Transduction of Cu,Zn-superoxide dismutase mediated by an HIV-1 Tat protein basic domain into mammalian cells

Hyeok Yil Kwon, Won Sik Eum, Hyun Woo Jang, Jung Hoon Kang, Jiyoon Ryu, Byung Ryong Lee, Li Hua Jin, Jinseu Park, Soo Young Choi

Research output: Contribution to journalArticlepeer-review

126 Scopus citations


A human Cu,Zn-superoxide dismutase (Cu,Zn-SOD) gene was fused with a gene fragment encoding the nine amino acid transactivator of transcription (Tat) protein transduction domain (RKKRRQRRR) of HIV-1 in a bacterial expression vector to produce a genetic in-frame Tat-SOD fusion protein. The expressed and purified Tat-SOD fusion protein in Escherichia coli can enter HeLa cells in a time- and dose-dependent manner when added exogenously in a culture media. Denatured Tat-SOD protein was transduced much more efficiently into cells than were native proteins. Once inside the cells, transduced Tat-SOD protein was enzymatically active and stable for 24 h. The cell viability of HeLa cells treated with paraquat, an intracellular superoxide anion generator, was increased by transduced Tat-SOD. These lines of results suggest that the transduction of Tat-SOD fusion protein may be one of the ways to replenish the Cu,Zn-SOD in the various disorders related to this antioxidant enzyme. (C) 2000 Federation of European Biochemical Societies.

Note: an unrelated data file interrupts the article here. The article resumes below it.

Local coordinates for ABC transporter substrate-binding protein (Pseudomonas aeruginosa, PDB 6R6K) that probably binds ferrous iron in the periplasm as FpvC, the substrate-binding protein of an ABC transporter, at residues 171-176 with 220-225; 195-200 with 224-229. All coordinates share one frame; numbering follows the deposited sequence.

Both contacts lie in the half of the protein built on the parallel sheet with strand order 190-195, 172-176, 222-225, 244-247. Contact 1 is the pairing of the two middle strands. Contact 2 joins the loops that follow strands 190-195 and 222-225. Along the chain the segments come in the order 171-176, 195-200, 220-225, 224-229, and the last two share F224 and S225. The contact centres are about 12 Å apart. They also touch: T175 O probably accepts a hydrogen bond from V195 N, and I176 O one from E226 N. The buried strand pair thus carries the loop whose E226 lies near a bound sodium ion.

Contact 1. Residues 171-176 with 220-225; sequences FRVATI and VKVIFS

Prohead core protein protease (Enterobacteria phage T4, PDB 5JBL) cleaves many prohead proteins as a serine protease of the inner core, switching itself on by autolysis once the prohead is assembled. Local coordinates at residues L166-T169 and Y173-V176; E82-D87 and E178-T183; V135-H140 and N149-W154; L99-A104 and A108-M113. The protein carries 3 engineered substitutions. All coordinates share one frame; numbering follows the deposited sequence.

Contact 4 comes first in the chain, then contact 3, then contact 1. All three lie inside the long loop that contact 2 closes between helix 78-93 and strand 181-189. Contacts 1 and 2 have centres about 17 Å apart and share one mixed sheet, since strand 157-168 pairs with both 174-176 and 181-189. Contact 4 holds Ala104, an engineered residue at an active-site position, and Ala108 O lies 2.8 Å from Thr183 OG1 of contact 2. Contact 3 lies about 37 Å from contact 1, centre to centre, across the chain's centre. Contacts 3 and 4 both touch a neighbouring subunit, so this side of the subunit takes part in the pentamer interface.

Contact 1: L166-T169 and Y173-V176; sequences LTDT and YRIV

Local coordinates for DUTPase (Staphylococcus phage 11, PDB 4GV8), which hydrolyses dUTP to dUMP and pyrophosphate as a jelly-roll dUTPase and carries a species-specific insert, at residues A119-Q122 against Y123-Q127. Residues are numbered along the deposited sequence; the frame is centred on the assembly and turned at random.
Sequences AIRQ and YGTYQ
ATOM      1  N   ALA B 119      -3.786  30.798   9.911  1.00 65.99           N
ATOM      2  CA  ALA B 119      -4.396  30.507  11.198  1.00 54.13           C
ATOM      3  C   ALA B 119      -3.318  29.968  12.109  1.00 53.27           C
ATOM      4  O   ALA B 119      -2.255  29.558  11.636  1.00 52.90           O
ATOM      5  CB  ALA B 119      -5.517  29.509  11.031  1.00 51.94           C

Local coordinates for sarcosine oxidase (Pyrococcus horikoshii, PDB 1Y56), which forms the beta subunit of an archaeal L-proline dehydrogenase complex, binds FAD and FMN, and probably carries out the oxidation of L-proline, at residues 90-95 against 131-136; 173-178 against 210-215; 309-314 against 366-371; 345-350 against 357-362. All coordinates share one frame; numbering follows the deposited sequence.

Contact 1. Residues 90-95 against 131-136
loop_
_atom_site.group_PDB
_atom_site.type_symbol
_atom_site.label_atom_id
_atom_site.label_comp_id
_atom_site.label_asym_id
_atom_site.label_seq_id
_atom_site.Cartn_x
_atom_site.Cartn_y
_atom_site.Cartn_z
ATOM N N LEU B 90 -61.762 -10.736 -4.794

Original languageEnglish (US)
Pages (from-to)163-167
Number of pages5
JournalFEBS Letters
Issue number2-3
StatePublished - Nov 24 2000
Externally publishedYes


  • Copper,zinc-superoxide dismutase
  • Human immunodeficiency virus type 1 transactivator of transcription
  • Transduction

ASJC Scopus subject areas

  • Biophysics
  • Structural Biology
  • Biochemistry
  • Molecular Biology
  • Genetics
  • Cell Biology


Dive into the research topics of 'Transduction of Cu,Zn-superoxide dismutase mediated by an HIV-1 Tat protein basic domain into mammalian cells'. Together they form a unique fingerprint.

Cite this